Famed British humorist Alan Coren was once advised that anyone seeking to draw the attention of the book-buying public should write about cats, golf or Nazis. Coren promptly published a collection of essays entitled Golfing for Cats. Its cover? A picture of a cat in a Nazi uniform wielding a putter.

Upon first moving to Hollywood, Nunnally Johnson was asked how he expected to find writing for the wide screen. “Very simple,” replied Johnson. “I’ll just put the paper in sideways.”

Comedian Garry Moore was once the recipient of a television award for spontaneity. Moore facetiously paid tribute to “the four guys responsible for my spontaneity: my writers.” When the next award went to Bishop Fulton Sheen, he rose and approached the podium. “I also want to pay tribute to my four writers,” he declared. “Matthew, Mark, Luke, and John!”

Sinclair Lewis was once booked to give a lecture at Columbia University on the writer’s craft: “How many of you here are really serious about being writers?” Lewis began. A sea of enthusiastic hands were raised. “Well,” said Lewis, “why the hell aren’t you all at home writing?” Then, having completed his ‘lecture’ he promptly sat down.

During a meeting of the Mystery Writers of America one day, Mickey Spillane was asked by a fan to explain the symbolic meaning behind the drinking habits of his famous detective. “Mike Hammer drinks beer, not cognac,” Spillane declared, “because I can’t spell cognac.”

The wife of novelist and critic William Dean Howells once enlisted the aid of a young maid. One day the new assistant – having noticed her husband’s constant presence in the home – asked to speak with Mrs. Howells.”You pay me four dollars a week, madam,” she began. “I’m afraid I really can’t afford to pay you more,” Mrs. Howells interrupted apologetically. “Well, what I was wanting to say, madam,” the girl continued, “is that I would be willing to take three until Mr. Howells lands a job.”

A critic once castigated Winston Churchill for composing a sentence which ended with a preposition. Churchill replied with a mocking note: “This is the sort of English up with which I will not put.”

Rehearsals for the American premiere of Shaw’s Saint Joan went swimmingly – until it was found to be some three and a half hours long! Shaw soon received a cable requesting that he cut the play as suburban visitors would otherwise miss the last trains home. Shaw’s solution? “Begin at eight – or run later trains.”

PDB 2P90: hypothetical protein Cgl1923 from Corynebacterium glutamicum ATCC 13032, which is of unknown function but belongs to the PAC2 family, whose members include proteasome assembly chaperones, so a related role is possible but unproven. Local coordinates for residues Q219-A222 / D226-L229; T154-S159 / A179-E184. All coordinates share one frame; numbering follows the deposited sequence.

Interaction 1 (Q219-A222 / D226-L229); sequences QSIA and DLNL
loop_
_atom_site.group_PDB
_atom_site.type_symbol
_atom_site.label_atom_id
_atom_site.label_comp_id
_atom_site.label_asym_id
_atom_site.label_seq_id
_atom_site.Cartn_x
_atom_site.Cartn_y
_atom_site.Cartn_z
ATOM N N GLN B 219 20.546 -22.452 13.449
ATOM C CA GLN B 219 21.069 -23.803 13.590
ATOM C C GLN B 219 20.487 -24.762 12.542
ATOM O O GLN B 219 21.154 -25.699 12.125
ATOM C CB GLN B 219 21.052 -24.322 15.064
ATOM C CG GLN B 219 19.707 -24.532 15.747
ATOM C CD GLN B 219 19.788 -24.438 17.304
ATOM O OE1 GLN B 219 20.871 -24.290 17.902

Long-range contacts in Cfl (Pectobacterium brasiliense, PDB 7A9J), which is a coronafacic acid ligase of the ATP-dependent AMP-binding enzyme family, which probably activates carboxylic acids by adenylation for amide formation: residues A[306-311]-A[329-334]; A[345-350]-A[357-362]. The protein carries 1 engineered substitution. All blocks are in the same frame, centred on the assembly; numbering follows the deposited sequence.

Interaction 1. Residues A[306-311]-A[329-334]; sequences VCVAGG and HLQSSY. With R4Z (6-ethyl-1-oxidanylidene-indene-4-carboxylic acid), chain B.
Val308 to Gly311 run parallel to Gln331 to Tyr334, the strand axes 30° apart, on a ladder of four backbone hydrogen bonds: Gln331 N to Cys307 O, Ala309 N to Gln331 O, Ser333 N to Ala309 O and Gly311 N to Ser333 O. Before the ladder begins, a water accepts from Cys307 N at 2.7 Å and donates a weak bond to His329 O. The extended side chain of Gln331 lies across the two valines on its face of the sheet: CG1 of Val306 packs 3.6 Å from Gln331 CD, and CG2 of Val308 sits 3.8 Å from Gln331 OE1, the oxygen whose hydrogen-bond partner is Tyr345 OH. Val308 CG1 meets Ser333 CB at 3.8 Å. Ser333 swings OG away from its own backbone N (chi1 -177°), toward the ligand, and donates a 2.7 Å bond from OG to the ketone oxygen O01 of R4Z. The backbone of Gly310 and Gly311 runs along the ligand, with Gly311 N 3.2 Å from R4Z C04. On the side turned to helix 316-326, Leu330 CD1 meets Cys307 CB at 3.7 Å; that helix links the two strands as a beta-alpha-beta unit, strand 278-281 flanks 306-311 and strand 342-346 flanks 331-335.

More to follow.



  1. Social comments and analytics for this post…

    This post was mentioned on Twitter by followthenovel: #Books Writing Anecdotes.History is strewn with personal anecdotes about those in the writing profession.

    Trackback by uberVU - social comments — October 26, 2009 @ 12:11 PM | Reply

  2. Love the anecdotes. And I thought your name sounded familiar! I bought some of your books for running a Yahoo business online. It’s a pleasure to meet you. Looking forward to reading your blog.

    Comment by maggieanddella — October 29, 2009 @ 8:56 AM | Reply

    • Hey thx Maggie. I appreciate your support.

      Going from non-fiction to fiction is like going from earth to mars. Quite a difference but I hope to extend my novelist career as time goes on.

      Comment by Frank Fiore — October 29, 2009 @ 10:01 AM | Reply

  3. […] This post was Twitted by PearsonTechComm […]

    Pingback by Twitted by PearsonTechComm — October 29, 2009 @ 8:39 PM | Reply

  4. Thanks so much for the anecdotes – really entertaining! Also, I can relate to your efforts in going from non-fiction writer to novelist – I’m in the same transition. Best to you!!

    Comment by Lee Ann Fleming — November 2, 2009 @ 1:59 PM | Reply

    • Le Ann – so true. The transition is hard but we have to stick with it.

      Comment by Frank Fiore — November 2, 2009 @ 2:33 PM | Reply